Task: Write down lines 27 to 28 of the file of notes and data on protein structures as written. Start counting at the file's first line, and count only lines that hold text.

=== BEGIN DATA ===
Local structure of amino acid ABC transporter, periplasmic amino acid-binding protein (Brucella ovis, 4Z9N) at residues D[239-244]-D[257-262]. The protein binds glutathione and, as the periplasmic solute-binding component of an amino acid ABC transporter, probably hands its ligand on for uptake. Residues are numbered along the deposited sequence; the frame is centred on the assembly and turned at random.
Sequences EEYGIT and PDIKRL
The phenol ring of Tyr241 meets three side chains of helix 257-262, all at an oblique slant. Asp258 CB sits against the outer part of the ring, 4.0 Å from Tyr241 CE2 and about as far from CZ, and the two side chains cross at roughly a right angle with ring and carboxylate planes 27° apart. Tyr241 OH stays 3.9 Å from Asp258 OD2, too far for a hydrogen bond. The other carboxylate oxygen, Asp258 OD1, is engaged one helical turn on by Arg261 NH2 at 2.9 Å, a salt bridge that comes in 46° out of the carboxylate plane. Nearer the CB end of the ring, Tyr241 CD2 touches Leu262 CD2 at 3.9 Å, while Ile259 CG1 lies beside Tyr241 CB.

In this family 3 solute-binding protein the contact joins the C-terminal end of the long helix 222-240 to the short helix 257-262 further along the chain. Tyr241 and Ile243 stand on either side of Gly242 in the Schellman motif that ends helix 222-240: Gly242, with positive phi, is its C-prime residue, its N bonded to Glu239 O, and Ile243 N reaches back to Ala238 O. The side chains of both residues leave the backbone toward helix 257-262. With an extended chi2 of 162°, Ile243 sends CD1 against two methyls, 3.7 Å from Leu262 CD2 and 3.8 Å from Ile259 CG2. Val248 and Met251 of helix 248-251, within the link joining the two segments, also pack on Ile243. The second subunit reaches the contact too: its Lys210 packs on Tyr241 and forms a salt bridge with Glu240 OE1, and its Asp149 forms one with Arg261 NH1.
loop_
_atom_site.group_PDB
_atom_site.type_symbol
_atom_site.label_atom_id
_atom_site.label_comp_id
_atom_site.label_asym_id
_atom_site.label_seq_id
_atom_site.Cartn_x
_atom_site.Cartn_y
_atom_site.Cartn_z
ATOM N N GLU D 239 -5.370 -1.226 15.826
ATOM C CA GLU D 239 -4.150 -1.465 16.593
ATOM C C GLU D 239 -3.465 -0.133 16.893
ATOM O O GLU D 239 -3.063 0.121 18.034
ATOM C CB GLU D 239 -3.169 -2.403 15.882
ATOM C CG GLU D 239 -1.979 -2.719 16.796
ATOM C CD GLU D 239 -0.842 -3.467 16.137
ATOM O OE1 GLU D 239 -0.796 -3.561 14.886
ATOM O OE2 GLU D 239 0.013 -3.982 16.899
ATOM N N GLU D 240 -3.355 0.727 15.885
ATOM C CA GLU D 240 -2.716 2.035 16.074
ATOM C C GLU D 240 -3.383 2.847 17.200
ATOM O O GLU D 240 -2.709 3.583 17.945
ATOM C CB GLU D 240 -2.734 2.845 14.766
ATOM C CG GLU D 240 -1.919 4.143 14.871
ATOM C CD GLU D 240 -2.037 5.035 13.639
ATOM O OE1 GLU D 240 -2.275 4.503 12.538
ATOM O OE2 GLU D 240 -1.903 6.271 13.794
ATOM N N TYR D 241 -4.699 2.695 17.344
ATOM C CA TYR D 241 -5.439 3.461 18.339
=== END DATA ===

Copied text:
ATOM O O GLU D 240 -2.709 3.583 17.945
ATOM C CB GLU D 240 -2.734 2.845 14.766